If God were to write a record of your life and preserve it for generations to follow, how would you like to be represented? What sort of reputation would you like to have? Would you like to have a reputation of immaturity, like Corinth? The reputation of a deserter like Galatia or Demas? Promiscuity like Pergamum? Tolerance like Thyatira? Lukewarmness like Laodicea?
Surely, none of the examples given above relate to the type of reputation you would desire for yourself or anyone for that matter. We would want to have a good reputation! We would want to have a cherished name like Abraham (the friend of God), David (the man after God’s own heart), Paul (the great worker), or Barnabas (the great encourager). All of these men serve as great examples, but one example that I believe is often overlooked is that of the church in Thessalonica. In 1st Thessalonians, they received a glowing commendation from Paul. They were commended for things which you and I can be as well, and hopefully, we strive for those things.
First, the church in Thessalonica was commended for their reception of the Word (1:5-6). The Scriptures tell us that they received the Word with conviction (1:5). They received the Word for what it truly is, the word of God. This is seldom done. Often the Word is taken in part, but only the pleasant part, or emotion-stirring part. Not with these brethren, they took the whole portion, the encouraging and challenging parts alike. Furthermore, they did so with joy (1:6). It was not a burden to them, rather it was a delight. This is contrary to those who despise godliness (Jer 6:10). However, that is not how they in Thessalonica viewed it, they viewed it purely as their delight (Ps 119:36, 47, 174). We ought to be akin to the Thessalonians in this regard, receiving the Word for what it is, all it is, and with great joy.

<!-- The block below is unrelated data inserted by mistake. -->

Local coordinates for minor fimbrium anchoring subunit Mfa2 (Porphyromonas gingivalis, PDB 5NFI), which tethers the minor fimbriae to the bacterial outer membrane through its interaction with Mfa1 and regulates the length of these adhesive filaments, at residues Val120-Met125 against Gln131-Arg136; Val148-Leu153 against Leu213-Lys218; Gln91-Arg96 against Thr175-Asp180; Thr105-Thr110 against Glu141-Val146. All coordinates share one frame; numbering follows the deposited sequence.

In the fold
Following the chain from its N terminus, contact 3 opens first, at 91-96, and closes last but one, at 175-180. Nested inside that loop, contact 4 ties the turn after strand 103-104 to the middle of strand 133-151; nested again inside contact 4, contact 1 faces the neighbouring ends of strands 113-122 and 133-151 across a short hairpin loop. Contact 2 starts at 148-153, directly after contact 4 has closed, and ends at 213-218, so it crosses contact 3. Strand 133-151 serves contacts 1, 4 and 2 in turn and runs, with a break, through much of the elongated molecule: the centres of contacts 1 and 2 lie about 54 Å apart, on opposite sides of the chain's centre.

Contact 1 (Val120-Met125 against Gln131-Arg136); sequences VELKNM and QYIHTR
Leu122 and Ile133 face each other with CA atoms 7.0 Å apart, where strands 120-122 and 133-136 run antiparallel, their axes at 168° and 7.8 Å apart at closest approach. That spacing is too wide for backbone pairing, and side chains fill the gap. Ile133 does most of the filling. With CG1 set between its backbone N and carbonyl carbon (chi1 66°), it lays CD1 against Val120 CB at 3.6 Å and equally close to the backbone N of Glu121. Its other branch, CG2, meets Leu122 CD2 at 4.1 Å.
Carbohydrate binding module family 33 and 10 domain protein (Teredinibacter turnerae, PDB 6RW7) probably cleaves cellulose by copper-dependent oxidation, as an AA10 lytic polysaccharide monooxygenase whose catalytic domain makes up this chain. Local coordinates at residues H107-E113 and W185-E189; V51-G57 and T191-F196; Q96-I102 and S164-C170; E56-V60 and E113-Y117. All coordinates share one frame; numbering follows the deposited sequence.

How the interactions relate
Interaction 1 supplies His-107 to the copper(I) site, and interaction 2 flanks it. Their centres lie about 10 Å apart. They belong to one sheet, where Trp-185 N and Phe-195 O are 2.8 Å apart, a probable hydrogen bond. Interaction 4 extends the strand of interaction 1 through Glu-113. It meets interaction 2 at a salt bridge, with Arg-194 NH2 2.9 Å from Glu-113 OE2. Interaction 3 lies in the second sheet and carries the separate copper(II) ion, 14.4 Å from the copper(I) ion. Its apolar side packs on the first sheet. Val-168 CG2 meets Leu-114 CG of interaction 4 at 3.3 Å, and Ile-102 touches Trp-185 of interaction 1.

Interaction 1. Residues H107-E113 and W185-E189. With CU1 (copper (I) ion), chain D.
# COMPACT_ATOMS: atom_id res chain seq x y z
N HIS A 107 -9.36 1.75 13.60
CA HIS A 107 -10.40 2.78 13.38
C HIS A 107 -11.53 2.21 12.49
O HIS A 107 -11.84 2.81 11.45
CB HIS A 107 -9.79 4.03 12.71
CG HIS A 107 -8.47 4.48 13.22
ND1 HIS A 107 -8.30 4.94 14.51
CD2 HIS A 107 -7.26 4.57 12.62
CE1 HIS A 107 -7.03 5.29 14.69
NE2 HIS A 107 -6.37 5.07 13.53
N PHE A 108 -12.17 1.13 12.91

Second, the church in Thessalonica was commended for their refusal of the world (1:9). They turned away from idolatry. In a literal sense, they removed the idols from their homes. These were the longstanding sources of their hope, being raised in pagan religion. In a figurative sense, they removed the competitor from their hearts. They cast down not only graven images but the things of sin that surrounded those images - pride, sensuality, fornication, etc. Having turned from idols, they turned to God. They brought God into their home. They brought God into their hearts. They did just as we should. Cast the world out from your homes and hearts, and instead of sin reigning there, let righteousness. Instead of gods ruling from the throne of your heart, allow for God to rule from the throne of your heart.
Third, the church in Thessalonica was commended for remaining with God (1:10). They waited on God, meaning they endured for God and they were longing for God. May the same be said of us. May we endure for God and may we always be longing for God.
What will be said of you? What sort of reputation will you have? Will it be one of little faith? Rebellion? Lost faith? Or might you strive to have a commendable faith? Receiving the Word, refusing the world, and remaining with God.